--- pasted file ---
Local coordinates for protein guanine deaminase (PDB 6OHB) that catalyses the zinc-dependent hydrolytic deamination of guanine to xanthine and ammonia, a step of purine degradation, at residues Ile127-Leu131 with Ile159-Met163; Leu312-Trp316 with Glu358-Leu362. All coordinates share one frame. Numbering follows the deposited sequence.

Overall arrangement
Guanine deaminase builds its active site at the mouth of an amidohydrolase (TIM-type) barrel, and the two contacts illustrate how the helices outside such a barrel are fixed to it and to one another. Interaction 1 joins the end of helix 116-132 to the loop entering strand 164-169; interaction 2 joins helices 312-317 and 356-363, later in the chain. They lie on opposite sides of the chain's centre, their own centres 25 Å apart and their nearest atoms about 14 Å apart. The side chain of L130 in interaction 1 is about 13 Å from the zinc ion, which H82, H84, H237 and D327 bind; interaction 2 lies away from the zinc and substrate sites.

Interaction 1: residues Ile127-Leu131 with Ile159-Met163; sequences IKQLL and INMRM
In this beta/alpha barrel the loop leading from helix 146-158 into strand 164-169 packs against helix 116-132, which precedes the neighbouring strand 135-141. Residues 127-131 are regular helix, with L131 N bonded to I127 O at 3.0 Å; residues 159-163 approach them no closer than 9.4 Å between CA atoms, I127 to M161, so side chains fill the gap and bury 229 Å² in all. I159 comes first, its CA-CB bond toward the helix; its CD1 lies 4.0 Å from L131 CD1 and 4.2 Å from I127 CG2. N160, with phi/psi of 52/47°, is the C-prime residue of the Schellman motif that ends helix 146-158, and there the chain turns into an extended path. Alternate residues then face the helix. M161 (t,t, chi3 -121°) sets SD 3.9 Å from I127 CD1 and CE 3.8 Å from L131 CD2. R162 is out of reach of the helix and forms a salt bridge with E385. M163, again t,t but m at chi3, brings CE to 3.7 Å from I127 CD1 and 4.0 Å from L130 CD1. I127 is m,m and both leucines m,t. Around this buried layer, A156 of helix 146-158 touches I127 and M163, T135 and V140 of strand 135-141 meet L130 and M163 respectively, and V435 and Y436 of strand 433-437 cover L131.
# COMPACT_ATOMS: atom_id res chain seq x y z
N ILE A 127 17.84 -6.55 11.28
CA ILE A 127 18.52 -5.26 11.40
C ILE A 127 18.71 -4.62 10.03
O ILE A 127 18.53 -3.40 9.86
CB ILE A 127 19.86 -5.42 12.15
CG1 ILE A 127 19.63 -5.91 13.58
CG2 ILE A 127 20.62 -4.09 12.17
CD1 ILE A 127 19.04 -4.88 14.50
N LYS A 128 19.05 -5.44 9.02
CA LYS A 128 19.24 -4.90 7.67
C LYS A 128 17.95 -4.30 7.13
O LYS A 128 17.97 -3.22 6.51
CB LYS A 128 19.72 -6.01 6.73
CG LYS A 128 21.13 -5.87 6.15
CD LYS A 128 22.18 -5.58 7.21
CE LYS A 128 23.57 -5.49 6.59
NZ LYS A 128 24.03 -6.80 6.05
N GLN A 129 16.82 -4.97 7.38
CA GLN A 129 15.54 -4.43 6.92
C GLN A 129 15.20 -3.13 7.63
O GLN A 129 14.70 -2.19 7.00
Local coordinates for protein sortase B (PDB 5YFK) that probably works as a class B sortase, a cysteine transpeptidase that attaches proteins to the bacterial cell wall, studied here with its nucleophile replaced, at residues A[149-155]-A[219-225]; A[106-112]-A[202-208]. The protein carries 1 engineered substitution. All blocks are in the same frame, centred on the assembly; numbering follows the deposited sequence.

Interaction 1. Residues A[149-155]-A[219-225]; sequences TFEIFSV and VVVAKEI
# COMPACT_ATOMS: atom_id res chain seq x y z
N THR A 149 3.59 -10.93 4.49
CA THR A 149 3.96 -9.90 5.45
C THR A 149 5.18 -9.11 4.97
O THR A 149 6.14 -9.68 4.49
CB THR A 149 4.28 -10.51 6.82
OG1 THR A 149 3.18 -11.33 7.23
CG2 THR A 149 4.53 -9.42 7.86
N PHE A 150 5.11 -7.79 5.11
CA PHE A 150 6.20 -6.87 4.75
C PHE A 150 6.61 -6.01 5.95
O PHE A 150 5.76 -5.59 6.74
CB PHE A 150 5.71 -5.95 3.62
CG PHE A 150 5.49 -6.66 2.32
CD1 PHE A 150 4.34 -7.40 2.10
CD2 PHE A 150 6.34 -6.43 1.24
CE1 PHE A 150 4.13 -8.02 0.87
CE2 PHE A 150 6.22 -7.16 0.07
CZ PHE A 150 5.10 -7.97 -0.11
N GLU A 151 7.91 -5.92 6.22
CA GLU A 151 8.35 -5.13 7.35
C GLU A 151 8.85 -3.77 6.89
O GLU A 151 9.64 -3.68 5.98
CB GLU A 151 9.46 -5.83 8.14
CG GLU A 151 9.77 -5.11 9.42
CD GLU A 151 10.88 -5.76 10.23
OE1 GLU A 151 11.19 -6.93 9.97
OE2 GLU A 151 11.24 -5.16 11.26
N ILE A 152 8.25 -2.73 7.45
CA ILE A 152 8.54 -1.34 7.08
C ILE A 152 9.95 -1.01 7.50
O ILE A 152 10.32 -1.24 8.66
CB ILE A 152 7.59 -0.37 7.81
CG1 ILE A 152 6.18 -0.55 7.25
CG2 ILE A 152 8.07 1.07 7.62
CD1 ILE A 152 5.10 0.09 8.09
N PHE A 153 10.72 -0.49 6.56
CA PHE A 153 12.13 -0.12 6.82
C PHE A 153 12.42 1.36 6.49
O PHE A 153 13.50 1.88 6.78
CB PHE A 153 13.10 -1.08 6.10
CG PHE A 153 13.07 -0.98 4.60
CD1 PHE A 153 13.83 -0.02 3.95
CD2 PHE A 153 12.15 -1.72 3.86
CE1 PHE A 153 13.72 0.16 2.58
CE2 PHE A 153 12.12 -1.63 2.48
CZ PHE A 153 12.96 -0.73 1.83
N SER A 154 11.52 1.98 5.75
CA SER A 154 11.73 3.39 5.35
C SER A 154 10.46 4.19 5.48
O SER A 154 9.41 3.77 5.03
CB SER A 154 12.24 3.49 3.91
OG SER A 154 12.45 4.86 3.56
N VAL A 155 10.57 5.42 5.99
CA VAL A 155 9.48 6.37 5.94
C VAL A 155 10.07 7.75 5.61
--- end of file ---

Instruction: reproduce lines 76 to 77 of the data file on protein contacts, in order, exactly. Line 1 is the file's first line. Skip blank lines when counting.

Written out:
CZ PHE A 153 12.96 -0.73 1.83
N SER A 154 11.52 1.98 5.75